knew that the horse--one of Carleton's--would probably make its way home.
Turning, he set his face toward the lonely peak; carrying his canteen and
what was left of his lunch.

There was no trail for his feet now. At times, he forced his way through
and over bushes of buckthorn and manzanita that seemed, with their sharp
thorns and tangled branches, to be stubbornly fighting him back. At times,
he made his way along some steep slope, from pine to pine, where the
ground was slippery with the brown needles, and where to lose his footing
meant a fall of a thousand feet. Again, he scaled some rocky cliff,
clinging with his fingers to jutting points of rock, finding niches and
projections for his feet; or, with the help of vine and root and bush,
found a way down some seemingly impossible precipice. Now and then, from
some higher point, he sighted Granite Peak. Often, he saw, far below, on
one hand the great canyon, and on the other the wide Galena Valley. Always
he pushed forward. His face was scratched and stained; his clothing was
torn by the bushes; his hands were bloody from the sharp rocks; his body
reeked with sweat; his breath came in struggling gasps; but he would not
stop. He felt himself driven, as it were, by some inner power that made
him insensible to hardship or death. Far behind him, the sun dropped below
the sky-line of the distant San Gabriels, but he did not notice. Only when
the dusk of the coming night was upon him, did he realize that the day was

On a narrow shelf, in the lee of a great cliff, he hastily gathered
material for a fire, and, with his back to the rock, ate a little of the
food he carried. Far up on that wind-swept, mountain ridge, the night was
bitter cold. Again and again he aroused himself from the weary stupor that
numbed his senses, and replenished the fire, or forced himself to pace to
and fro upon the ledge. Overhead, he saw the stars glittering with a
strange brilliancy. In the canyon, far below, there were a few twinkling
lights to mark the Carleton ranch, and the old home of Sibyl, where Conrad
Lagrange and Myra Willard waited. Miles away, the lights of the towns
among the orange groves, twinkled like feeble stars in another feeble
world. The cold wind moaned and wailed in the dark pines and swirled about
the cliff in sudden gusts. A cougar screamed somewhere on the
mountainside below. An answering scream came from the ledge above his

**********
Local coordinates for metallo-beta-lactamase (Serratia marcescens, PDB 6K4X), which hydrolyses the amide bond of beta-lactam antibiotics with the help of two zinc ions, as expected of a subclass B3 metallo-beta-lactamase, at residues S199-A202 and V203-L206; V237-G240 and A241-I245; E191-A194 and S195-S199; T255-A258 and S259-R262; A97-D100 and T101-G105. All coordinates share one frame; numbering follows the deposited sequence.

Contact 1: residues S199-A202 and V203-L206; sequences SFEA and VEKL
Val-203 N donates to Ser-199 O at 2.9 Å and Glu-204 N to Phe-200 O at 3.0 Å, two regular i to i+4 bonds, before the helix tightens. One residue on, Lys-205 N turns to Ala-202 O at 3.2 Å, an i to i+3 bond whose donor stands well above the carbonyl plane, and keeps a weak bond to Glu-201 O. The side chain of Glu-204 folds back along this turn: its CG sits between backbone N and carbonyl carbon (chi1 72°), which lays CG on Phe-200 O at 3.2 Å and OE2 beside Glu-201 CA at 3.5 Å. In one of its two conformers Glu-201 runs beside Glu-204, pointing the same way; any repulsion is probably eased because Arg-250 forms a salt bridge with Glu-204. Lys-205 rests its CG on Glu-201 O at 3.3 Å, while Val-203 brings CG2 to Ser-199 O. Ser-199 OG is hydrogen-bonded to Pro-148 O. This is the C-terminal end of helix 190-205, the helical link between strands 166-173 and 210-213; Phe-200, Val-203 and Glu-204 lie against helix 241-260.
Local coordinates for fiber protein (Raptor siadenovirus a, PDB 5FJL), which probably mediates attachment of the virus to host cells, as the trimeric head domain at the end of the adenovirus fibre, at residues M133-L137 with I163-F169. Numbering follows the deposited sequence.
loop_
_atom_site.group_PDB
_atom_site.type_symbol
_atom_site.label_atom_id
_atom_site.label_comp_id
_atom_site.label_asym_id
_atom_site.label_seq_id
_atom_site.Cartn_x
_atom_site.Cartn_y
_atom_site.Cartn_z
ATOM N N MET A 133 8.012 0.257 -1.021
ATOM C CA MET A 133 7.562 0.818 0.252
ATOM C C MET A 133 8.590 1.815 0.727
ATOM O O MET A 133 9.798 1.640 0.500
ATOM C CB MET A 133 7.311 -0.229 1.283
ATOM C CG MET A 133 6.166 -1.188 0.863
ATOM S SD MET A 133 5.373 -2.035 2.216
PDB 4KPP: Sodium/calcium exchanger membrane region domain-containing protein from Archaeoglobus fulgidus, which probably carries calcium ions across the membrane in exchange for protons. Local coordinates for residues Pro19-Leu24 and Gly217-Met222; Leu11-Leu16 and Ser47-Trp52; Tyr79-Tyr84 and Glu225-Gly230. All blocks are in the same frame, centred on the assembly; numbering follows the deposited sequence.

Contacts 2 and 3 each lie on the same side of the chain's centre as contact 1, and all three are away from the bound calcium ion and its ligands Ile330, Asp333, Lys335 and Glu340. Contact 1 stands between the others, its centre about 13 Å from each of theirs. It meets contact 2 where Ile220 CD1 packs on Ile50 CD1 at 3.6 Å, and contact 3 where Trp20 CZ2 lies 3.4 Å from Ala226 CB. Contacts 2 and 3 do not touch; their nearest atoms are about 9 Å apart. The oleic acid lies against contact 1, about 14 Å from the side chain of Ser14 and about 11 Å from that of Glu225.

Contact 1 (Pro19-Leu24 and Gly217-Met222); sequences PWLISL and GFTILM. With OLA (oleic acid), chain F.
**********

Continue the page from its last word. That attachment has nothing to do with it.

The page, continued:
head. The artist threw more fuel upon his fire, and grimly walked his

In the cold, gray dawn of that Friday morning, he ate a few mouthfuls of
his scanty store of food and, as soon as it was light,--even while the
canyon below was still in the gloom,--started on his way.

It was eleven o'clock when, almost exhausted, he reached what he knew must
be the peak that he had seen through his glass the day before. There was
little or no vegetation upon that high, wind-swept point. The side toward
the distant peak from which the artist had seen the signals, was an abrupt
cliff--hundreds of feet of sheer, granite rock. From the rim of this
precipice, the peak sloped gradually down and back to the edge of the
pines that grew about its base. The ground in the open space was bare and

Carefully, Aaron King searched--as he had seen the Ranger do--for signs.
Beginning at a spot near the edge of the cliff, he worked gradually, back
and forth, in ever widening arcs, toward the pines below. He was almost
ready to give up in despair, cursing himself for being such a fool as to
think that he could pick up a trail, when, clearly marked in a bit of
softer soil, he saw the print of a hob-nailed boot.

Instantly the man's weariness was gone. The long, hard way he had come was
forgotten. Insensible, now, to hunger and fatigue, he moved eagerly in the
direction the boot-track pointed. He was rewarded by another track. Then,
as he moved nearer the softer ground, toward the trees, another and
another and then--

The man--worn by his physical exertion, and by his days of mental